Cabrera was a big contributor to the Mets NL Wild Card run in 2016. He batted .345 with 10 home runs, 29 RBIs and 23 runs scored down the stretch after returning from a DL stint in late August.
On the defensive side, Cabrera is even better with the glove than he is with the bat. Despite his putrid -8.8 SDI, Cabrera only committed seven errors in 2016 and his .986 fielding percentage was second best among NL shortstops.
Both New York shortstops had fantastic seasons in 2016 and appear to be on career upswings. The biggest difference between the two is that Didi will begin the season on the DL after injuring himself playing in the WBC while Cabrera will be in the opening day lineup. The missed time for the Yankee makes an otherwise too-close-to-call race a win for the Mets.
WINNER – CABRERA – METS
Third Base – Reyes vs Headley
David Wright has dominated the discussion about New York third baseman for a long, long time. Unfortunately, Wright’s days at the hot corner may be over after experiencing another injury-plagued spring.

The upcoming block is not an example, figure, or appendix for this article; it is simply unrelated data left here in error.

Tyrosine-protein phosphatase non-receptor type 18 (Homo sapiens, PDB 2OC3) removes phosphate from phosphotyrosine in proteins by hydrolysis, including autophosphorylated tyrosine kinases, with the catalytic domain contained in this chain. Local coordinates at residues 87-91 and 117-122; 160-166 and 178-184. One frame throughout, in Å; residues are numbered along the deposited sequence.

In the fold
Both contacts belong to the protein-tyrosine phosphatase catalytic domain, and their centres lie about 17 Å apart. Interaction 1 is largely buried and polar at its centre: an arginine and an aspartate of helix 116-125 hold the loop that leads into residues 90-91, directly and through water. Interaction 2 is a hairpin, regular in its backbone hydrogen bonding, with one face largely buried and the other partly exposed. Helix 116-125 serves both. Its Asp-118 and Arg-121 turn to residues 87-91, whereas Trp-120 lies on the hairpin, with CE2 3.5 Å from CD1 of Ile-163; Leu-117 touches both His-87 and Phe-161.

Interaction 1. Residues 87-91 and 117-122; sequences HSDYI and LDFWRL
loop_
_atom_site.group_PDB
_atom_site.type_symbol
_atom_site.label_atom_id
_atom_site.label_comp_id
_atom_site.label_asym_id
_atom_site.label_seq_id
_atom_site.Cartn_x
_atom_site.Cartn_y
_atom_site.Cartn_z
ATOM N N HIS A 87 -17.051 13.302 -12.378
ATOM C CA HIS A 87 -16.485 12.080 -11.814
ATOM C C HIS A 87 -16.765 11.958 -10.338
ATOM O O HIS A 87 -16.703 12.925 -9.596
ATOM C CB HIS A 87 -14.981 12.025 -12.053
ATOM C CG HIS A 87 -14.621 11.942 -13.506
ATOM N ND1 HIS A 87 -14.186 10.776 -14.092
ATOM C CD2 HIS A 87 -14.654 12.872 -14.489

This season, two veterans coming off poor seasons will be competing for the title of best third baseman in New York.
Chase Headley has been a huge disappointment since signing a four-year 52 million dollar deal with the Yankees prior to the 2015 season. The former 31-homer-hitting, gold-glove-award-winning third baseman has played close to 200 games with the Yanks since signing the inexplicable contract. He has hit .255 with 25 home runs in that time.
While the offensive numbers are nowhere near what was expected, they’d be adequate if Chase was playing gold glove defense. He’s not. Headley’s 2015 was disastrous on the defensive side of the ball as he ranked near the bottom of all third baseman in fielding percentage and error committed.
After a horrendous start to 2016, Headley rebounded well at the plate and in the field in the second half. Still, the Yankees are going to need to see more from Headley on both sides of the ball if he’s going to remain the starter through this season or beyond.
The baby bombers are knocking on the door to the big leagues and while none happen to be natural third baseman, the Yankees have already begun experimenting with the their minor leaguers shifting positions. Headley will need to prove that 2015 was his outlier season if he hopes to maintain his hold on third base in the Bronx through 2017.